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Oppenheim: Words On The Street

It was the first night of Art Hop in Burlington. I had organized a group of college students to produce a live webcast on Pine Street. We had a bunch of TV equipment we had to assemble in the afternoon, and put away at night. I was nervous whether everything would go ok – and thankfully, it did.

But then, the unexpected happened. Five of us were pushing a mobile TV cart down the road, bringing it to a college building. Along with me, there were four students, two male, two female. Suddenly, blocking our path stood three guys. My students said: “Excuse me” and the guys moved off slowly. But as one stepped out of the way, he pointed at the two young women and said: “You’re hot – and you’re hot.”

Without thinking, I looked at him hard and uttered: “And you’re rude.” He responded with some choice words.

None of the students said anything; they just kept moving forward.

But though I was walking alongside, I was mentally stuck. Still affronted by the aggressive words, “You’re hot”, I kept thinking, “How dare you!”

Now, this guy was probably drunk – and I was probably stupid. To confront an intoxicated man on the street, considerably bigger and stronger than I am could have put us all in jeopardy. If he’d decided cussing wasn’t enough, we weren’t in a position to defend ourselves.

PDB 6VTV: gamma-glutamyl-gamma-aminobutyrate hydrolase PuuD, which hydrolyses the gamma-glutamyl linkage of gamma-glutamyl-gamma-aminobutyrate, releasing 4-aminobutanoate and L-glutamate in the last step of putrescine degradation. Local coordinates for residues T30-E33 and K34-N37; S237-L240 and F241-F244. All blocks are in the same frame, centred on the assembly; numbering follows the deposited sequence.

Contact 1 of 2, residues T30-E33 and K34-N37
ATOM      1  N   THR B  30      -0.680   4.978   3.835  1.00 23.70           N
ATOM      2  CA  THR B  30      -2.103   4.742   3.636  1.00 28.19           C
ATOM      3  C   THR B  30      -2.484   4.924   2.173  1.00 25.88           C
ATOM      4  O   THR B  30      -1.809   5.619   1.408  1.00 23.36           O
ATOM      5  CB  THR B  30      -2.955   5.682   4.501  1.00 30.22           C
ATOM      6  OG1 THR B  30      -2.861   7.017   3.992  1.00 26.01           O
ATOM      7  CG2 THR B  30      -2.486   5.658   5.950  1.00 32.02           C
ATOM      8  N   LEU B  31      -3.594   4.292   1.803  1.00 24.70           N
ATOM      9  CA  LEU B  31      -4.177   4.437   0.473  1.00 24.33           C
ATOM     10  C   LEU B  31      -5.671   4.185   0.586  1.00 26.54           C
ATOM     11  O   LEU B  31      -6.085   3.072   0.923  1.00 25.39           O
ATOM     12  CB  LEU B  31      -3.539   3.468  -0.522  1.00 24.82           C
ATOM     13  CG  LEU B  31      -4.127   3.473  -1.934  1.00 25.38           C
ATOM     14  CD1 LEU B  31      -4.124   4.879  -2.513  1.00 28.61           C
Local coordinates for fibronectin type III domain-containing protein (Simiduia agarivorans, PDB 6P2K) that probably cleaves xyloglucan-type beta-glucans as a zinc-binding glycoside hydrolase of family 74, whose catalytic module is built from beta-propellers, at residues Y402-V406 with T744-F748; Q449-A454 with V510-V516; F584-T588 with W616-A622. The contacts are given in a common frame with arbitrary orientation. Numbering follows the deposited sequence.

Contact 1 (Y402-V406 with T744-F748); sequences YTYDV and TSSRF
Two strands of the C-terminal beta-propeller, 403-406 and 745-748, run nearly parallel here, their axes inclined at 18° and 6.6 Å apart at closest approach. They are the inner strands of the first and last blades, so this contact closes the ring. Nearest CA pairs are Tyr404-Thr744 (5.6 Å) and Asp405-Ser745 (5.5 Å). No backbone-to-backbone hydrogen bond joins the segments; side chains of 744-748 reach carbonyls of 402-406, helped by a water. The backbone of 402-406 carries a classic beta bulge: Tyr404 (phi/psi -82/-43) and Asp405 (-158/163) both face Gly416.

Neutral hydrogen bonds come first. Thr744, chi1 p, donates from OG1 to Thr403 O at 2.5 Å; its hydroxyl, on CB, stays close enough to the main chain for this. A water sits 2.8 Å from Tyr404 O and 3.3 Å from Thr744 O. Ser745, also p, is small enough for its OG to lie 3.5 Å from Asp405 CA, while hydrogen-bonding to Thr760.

At the same time, my short-fuse reaction was something I felt I couldn’t stop. Mixed in with my guilt was the satisfaction I’d said something. To me, the rude drunk guy represented privileged men who think they can say and do what they want. I’ve told this story to others, and women in particular tell me they live with catcalls. It’s always a judgment, they say, whether to ignore them or not.

I don’t party much these days, so this kind of encounter may be all too common for many people, male and female. But the incident made me think particularly about guys who harass women.

Because in the end, women have to make a fast decision. They can either play it safe and be silent, or take a risk and say “stop”- even though neither action may work out well. Even worse, the perpetrator is unlikely to ever understand what he did and the terrible choice he gave his victims.

Keith Oppenheim, Associate Professor in Broadcast Media Production at Champlain College, has been with the college since 2014. Prior to that, he coordinated the broadcasting program at Grand Valley State University in Allendale, Michigan (near Grand Rapids). Keith was a correspondent for CNN for 11 years and worked as a television news reporter in Providence, Scranton, Sacramento and Detroit. He produces documentaries, and his latest project, Noyana - Singing at the end of life, tells the story of a Vermont choir that sings to hospice patients.
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